Thomas Lobel, who now calls himself Tammy, is undergoing controversial hormone blocking treatment in Berkeley, California to stop him going through puberty as a boy.
But Pauline Moreno and Debra Lobel warn that children with gender identity disorder forced to postpone transitioning could face a higher risk of suicide.
The mothers say that one of the first things Thomas told them when he learned sign language aged three - because of a speech impediment - was, 'I am a girl'.
At age seven, after threatening genital mutilation on himself, psychiatrists diagnosed Thomas with gender identity disorder. By the age of eight, he began transitioning.
This summer, he started taking hormone-blocking drugs, which will stop him from experiencing puberty.
The hormone-suppressant, implanted in his upper left arm, will postpone the 11-year-old developing broad shoulders, deep voice and facial hair.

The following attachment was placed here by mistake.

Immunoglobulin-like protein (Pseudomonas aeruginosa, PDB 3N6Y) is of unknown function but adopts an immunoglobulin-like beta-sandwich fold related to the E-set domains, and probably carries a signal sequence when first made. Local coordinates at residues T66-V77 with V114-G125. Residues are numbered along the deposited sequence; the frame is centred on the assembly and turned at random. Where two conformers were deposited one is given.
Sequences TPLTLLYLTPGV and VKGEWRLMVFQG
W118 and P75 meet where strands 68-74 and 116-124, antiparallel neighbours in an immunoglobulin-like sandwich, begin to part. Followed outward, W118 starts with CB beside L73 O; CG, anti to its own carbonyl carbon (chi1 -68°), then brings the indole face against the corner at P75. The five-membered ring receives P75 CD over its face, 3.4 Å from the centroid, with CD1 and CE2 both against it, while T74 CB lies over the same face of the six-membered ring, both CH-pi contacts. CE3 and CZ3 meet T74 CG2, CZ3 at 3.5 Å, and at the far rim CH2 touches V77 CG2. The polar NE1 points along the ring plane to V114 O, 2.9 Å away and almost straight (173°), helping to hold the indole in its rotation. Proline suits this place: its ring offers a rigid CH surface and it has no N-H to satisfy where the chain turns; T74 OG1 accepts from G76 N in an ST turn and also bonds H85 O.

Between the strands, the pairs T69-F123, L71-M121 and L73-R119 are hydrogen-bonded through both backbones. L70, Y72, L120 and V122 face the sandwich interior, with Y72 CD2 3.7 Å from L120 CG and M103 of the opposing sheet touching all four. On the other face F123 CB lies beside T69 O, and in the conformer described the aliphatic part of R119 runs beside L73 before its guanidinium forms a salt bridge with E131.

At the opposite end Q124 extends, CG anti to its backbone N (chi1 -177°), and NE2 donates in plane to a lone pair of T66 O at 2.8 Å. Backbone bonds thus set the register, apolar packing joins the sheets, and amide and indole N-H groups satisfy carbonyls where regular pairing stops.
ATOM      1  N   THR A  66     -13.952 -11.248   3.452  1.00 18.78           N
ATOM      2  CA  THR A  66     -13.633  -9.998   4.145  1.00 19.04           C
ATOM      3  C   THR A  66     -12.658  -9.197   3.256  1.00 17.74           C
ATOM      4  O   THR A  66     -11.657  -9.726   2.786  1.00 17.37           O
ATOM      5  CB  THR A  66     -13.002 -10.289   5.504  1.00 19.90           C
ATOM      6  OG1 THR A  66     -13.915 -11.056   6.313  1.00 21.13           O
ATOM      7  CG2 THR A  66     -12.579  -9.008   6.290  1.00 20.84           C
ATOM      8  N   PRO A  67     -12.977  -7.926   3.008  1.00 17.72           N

The couple faced intense criticism from friends and family as a result, Ms Moreno told MailOnline.
'Everybody was angry with us. "How could you be doing this? You might be ruining his whole life!"
Citing a statistic from the Youth Suicide Prevention Program, Ms Moreno noted over 50 per cent of transgender youth will have had at least one suicide attempt by their 20th birthday.
And ignoring their son's incessant pleas, she said, simply was not worth the risk.
'What is so frightening to me is that you would be willing to say "no" just because you don't like it - even though your child could lose their life?'
Her son's adolescent transition, she hopes, will help him have a less conflicted adulthood.
'The whole idea now is let's stop creating a third (gender) that is neither one thing or the other, so we transitioned her,' said Ms Moreno.
'The protocol now is to transition these children as soon as you can make a diagnosis, because otherwise they end up being not one thing or the other... because they experienced puberty.'
I have nothing more to say.